Angus Young of AC/DC has revealed that it first became obvious that his brother Malcolm was not well when they were writing the songs for the ‘Black Ice’ album in 2008.

Talking to the ABC’s 7.30 program, Angus said, “When we made Black Ice and we were writing songs together it was noticeable. It was just strange things. Memory things. Malcolm was always very organised and for the first time I was seeing him disorganised, confused about a lot of things. That’s when it kind of hit me that something was not right”.

Things then started to get worse. “When we were actually doing that album it became even more prominent,” he told 7.30. “Then he was being confused just travelling somewhere. He got diagnosed then and they found shrinkage of the brain. I said then, ‘do you want to keep doing this, you don’t have to be doing this if you don’t feel you are capable’. And he said ‘no I’ll keep going til I can’t’”.

Angus told the ABC’s Ben Knight that Malcolm worked right up until this new album ‘Rock Or Bust’, contributing to the songs until he could no longer do it. “Apart from Mal’s physical presence not there, I had to go through a lot myself and put ideas together. Mal kept writing up until he could do it no more,” he said.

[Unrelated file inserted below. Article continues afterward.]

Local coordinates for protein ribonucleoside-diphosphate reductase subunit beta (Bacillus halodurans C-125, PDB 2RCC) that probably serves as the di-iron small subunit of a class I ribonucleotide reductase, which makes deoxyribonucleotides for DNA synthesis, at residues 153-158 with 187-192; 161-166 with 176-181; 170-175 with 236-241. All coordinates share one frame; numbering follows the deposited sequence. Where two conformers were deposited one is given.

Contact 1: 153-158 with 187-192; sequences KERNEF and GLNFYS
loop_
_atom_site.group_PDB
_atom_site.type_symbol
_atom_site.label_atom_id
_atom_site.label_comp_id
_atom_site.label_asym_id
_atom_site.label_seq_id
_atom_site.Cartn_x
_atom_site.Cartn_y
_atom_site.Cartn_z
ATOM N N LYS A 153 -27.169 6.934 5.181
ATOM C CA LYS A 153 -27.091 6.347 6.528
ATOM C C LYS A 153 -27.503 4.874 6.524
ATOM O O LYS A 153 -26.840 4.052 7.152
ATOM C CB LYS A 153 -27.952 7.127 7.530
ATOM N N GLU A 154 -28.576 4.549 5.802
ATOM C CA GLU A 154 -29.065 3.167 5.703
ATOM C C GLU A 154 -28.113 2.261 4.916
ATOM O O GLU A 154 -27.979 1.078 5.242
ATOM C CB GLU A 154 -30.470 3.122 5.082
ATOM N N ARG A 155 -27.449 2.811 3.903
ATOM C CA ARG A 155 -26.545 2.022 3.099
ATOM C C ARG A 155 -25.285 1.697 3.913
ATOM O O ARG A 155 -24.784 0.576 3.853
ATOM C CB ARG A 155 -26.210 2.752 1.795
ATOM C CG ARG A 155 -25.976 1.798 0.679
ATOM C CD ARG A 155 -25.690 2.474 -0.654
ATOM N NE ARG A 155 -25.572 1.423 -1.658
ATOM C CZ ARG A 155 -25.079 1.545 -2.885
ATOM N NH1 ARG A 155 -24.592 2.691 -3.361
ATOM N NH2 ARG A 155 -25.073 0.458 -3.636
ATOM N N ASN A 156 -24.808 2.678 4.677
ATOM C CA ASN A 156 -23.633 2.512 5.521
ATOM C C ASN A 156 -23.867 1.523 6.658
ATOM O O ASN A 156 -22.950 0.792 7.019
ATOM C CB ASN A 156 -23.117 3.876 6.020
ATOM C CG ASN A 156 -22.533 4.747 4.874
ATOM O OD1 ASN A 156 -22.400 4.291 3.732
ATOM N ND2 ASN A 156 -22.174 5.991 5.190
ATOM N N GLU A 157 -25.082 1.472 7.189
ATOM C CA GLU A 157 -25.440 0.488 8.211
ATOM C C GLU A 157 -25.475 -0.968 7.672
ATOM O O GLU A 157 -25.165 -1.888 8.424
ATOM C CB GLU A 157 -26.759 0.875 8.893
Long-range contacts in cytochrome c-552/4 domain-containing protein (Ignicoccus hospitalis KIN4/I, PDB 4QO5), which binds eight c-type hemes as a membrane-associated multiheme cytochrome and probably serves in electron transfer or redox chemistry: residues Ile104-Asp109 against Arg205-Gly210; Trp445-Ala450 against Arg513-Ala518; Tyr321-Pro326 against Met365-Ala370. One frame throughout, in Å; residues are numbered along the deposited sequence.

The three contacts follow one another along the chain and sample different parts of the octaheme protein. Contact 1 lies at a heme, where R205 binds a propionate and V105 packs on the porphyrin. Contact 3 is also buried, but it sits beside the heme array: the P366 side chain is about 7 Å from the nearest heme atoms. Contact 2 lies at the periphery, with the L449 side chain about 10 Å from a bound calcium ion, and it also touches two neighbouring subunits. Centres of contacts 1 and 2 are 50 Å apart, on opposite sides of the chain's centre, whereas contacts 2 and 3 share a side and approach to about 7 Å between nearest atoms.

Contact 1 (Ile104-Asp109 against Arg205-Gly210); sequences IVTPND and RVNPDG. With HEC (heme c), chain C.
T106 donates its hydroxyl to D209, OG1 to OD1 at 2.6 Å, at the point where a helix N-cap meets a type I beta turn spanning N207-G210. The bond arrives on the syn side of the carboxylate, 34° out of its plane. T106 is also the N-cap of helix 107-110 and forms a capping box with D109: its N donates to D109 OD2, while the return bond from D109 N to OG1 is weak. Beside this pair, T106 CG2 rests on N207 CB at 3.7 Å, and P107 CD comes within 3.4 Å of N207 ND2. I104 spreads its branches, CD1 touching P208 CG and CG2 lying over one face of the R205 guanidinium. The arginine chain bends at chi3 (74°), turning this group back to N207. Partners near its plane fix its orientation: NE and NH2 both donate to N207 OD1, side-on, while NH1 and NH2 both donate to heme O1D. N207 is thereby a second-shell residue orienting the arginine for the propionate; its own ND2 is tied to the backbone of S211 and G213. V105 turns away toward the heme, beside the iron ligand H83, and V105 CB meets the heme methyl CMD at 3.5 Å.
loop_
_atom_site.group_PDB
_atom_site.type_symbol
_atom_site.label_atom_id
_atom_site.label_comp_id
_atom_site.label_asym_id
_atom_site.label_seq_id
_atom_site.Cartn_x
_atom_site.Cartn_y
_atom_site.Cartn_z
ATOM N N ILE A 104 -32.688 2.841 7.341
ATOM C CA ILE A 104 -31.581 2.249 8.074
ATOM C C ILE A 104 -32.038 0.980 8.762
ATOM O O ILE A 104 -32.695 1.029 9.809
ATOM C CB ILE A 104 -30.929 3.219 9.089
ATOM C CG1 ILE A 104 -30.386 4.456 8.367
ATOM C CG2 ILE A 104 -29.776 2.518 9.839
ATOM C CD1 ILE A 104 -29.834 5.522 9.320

Angus and Malcolm physically wrote songs together. “Me and Malcolm when we wrote together, we always bounced off each other,” Angus said. “You get an idea like ‘Highway To Hell’ and it would spring on you in the car and you would get into the rehearsal room and I’d pick up the guitar and go ‘Mal I’ve got this’. I’d start playing the chord and I’d go ‘Mal, now’. Then boom. He did the beat. I couldn’t think of another chord I’d hit. Just from the first thing he did from a chorus that was basically the idea. Mal said ‘do you have a title for it’. I said ‘not yet, I’ll think on it’. Went to the toilet, had a cigarette. Came out and said ‘I got it.”

Brian Johnson agrees that the dynamic of the band changed in the studio for ‘Rock Or Bust’. “First of all, it was a strange feeling because the work-mate, more me for the last 35 years, wasn’t there anymore. For Angus it was a little bit more. It was his brother, his work-mate”.

Malcolm’s illness could have meant the end of AC/DC. That was a decision Brian left to Angus to make. “For me it was up to Angus really,” he said. “These two men made these riffs. Nobody else made them. For a long time since they were at school. I really thought for a long time it might happen. If Angus turned around and said ‘I can’t do it without Malcolm I would have understood perfectly but thankfully it didn’t.”

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